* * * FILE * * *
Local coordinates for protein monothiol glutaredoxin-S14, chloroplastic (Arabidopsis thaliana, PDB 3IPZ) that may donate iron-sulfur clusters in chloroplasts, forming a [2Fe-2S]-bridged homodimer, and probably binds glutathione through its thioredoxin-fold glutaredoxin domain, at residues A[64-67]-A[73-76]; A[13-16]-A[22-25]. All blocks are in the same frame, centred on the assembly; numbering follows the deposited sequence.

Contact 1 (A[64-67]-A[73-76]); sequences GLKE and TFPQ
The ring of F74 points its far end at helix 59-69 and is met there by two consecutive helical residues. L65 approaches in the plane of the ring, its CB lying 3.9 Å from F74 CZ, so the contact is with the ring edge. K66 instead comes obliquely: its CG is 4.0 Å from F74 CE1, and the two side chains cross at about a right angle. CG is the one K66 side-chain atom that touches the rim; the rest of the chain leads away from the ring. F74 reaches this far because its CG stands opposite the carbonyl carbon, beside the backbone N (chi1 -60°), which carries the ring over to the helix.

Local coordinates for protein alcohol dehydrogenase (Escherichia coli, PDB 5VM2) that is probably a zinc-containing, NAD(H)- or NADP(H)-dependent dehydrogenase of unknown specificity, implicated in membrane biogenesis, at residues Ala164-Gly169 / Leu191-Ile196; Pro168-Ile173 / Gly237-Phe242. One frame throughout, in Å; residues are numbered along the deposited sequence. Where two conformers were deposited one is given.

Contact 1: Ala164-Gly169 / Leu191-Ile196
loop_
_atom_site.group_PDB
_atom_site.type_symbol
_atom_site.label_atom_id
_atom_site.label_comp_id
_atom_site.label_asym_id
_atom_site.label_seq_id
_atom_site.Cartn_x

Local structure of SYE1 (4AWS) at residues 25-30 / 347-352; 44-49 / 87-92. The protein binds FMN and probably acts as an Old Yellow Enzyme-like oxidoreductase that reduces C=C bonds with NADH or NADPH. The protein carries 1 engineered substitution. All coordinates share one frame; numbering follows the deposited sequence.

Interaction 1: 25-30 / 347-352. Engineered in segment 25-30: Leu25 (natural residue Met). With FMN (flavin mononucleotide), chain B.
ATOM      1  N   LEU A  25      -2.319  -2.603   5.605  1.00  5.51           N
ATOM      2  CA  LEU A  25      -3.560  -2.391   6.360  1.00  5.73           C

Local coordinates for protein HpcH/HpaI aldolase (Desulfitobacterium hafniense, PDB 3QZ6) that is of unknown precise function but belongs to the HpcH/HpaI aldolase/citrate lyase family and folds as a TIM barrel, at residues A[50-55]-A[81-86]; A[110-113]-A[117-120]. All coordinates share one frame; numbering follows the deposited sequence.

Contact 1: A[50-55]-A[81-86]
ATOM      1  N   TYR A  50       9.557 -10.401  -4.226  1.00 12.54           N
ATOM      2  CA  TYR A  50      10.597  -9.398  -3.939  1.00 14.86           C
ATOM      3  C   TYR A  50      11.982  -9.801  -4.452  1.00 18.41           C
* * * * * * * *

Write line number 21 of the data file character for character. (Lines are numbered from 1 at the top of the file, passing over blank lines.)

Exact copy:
ATOM      2  CA  TYR A  50      10.597  -9.398  -3.939  1.00 14.86           C